Northern Irish Waste Services Ltd v Northern Ireland Water Ltd & Ors (2013) NIQB 41September 13, 2013
In the recent case of Northern Irish Waste Services Ltd v Northern Ireland Water Ltd & Ors, the High Court in Northern Ireland heard a claim by Northern Irish Waste Services Limited, an unsuccessful tenderer for the award of a contract for sludge management services conducted by Northern Ireland Water, a utility for the purposes of the Utilities Contracts Regulations 2006. Northern Irish Waste Services argued that Northern Ireland Water had failed to conduct the tender process in accordance with the established principles of fairness, non-discrimination and transparency and in breach of the Utilities Contracts Regulations 2006. These regulations govern the procedures for the award of works, services and supplies for specific utility companies and are applicable in England, Wales and Northern Ireland. The Court disagreed with the claimant’s grounds for challenge and held that:
(1) The criteria for the award were identified with sufficient clarity and it was clear that questions posed of the bidders would be used in the evaluation. The issue of sub criteria were commented on in the judgment where should the contracting authority wish to rely on sub criteria in evaluating the tender the potential tenders should be informed of the weighting attached to these in the contract documents. In this instance the criteria were sufficiently disclosed by the nature of the questions in the invitation to negotiate.
(2) There had been no incorrect use of the criterion in relation to experience and resources including where criteria were allegedly linked to ability to perform rather than the most economically advantageous tender. The Court concluded that the Lianakis¹ case, which held that the drafting of the Directive 92/50 required a clear distinction to be maintained between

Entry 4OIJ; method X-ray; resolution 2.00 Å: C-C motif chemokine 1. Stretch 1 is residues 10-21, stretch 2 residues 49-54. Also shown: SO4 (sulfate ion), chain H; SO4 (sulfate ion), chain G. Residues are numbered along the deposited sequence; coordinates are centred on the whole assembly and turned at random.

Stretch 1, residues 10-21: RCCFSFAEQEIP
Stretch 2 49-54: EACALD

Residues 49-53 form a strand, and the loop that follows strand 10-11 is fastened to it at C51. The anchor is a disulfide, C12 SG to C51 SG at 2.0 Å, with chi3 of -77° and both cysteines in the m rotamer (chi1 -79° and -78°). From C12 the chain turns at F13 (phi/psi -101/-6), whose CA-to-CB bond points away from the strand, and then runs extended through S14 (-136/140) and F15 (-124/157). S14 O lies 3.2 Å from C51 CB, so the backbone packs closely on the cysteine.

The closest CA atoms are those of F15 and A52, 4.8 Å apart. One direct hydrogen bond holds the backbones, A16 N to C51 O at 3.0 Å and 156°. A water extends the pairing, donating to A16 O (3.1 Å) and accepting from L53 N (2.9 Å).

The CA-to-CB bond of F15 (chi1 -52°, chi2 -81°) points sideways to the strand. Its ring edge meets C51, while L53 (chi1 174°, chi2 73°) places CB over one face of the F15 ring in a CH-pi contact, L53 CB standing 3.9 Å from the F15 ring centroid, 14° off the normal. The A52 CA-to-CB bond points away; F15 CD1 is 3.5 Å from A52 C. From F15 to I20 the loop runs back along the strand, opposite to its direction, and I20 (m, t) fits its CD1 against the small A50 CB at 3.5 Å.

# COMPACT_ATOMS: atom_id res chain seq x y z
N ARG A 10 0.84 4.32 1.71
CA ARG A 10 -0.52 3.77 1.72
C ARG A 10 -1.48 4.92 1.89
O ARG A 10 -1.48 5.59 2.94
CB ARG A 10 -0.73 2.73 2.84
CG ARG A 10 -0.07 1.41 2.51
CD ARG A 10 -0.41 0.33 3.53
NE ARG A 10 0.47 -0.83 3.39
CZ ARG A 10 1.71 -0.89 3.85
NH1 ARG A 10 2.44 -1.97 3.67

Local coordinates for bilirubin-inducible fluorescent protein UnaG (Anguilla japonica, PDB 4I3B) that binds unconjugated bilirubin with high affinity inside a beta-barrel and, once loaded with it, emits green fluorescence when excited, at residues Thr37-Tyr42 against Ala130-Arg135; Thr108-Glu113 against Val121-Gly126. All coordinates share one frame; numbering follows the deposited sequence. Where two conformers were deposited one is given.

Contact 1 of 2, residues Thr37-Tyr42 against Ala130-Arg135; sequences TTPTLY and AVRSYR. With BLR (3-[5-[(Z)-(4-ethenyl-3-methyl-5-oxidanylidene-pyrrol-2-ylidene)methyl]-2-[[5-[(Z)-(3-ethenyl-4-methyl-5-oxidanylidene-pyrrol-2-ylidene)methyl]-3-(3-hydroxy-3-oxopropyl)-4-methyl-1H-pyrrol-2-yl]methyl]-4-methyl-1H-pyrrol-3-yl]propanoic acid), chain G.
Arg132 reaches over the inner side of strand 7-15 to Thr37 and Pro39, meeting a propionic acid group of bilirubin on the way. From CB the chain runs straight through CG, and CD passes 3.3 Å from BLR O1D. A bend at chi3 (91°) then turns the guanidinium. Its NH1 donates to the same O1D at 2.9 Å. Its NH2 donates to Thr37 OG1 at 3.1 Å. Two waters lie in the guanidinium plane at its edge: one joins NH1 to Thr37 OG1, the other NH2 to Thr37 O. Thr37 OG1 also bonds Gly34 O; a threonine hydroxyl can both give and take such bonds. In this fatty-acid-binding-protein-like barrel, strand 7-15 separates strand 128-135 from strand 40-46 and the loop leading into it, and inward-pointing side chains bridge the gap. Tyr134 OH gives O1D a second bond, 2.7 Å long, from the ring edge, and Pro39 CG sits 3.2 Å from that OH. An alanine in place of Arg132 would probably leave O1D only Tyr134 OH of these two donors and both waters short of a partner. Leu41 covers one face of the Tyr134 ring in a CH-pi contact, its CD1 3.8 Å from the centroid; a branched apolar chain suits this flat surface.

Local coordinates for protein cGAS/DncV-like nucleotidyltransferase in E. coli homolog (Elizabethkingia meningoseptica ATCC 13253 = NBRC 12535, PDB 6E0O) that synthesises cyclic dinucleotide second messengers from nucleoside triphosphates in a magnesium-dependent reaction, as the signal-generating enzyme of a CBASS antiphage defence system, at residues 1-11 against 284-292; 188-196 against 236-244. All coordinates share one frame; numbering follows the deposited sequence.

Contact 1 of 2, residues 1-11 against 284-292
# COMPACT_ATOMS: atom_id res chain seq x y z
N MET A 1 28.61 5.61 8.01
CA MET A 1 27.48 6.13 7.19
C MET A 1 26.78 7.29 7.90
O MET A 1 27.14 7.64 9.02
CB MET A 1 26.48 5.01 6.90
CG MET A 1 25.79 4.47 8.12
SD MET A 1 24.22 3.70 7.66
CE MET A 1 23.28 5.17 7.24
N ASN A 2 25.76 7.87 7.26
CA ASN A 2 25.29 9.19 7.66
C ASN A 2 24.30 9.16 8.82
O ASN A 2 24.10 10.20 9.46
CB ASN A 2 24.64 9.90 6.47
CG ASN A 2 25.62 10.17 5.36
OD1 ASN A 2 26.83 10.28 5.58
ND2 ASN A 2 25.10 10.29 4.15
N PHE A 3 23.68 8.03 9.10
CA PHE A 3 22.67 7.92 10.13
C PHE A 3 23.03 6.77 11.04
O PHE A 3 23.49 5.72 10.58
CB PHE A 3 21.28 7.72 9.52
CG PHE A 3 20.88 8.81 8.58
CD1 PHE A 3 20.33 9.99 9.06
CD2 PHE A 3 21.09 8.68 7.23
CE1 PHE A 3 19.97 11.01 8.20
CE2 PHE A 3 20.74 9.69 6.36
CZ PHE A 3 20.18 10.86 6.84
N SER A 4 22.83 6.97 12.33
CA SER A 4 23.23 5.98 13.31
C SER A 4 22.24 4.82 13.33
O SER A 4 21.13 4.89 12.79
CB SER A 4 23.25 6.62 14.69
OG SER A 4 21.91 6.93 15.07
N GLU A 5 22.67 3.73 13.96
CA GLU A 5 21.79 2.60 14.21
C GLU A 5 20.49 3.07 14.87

(1) criteria which are aimed at identifying the tender that is the most economically advantageous and, (2) those criteria “instead essentially linked to the evaluation of the tenderer’s ability to perform the contract in question”, were not applicable to utilities procurement. Indeed, the judge’s comments followed the line of earlier critics of Lianakis, namely, that surely one of the best ways to evaluate the likely quality of the bidder’s performance, if awarded the contract, is to look at the quality of its past performance of other contracts.
(3) There was no substance in the complaint that relevant weightings were not stated. The invitation to negotiate was clear.
(4) The fact that a bidder was eliminated at the quality stage did not mean that its bid had not been assessed fairly relative to the others. All bids were subjected to the same assessment of a two-stage process where quality and then price were evaluated. Directive 2004/17 did not indicate that quality and price had to be considered at the same time, but rather as part of the same determination. Nor was there anything in the Regulations which forbade the setting of minimum standards in relation to quality which had to be attained prior to evaluating the price of the bid.
In conclusion, the Court deemed that Northern Ireland Water had acted appropriately and for the reasons outlined above Mr Justice Treacy dismissed the appeal of Northern Ireland Waste Services in its entirety.
Cleaver Fulton Rankin Solicitors have a renowned Commercial Litigation Department including a dedicated Procurement Team who provided legal representation in this case.
Please note: The content of this article is for information purposes only and further advice should be sought from a professional advisor before any action is taken.
¹Emm G Lianakis AE v Alexandroupolis (C-532/06)  All E.R. (EC) 991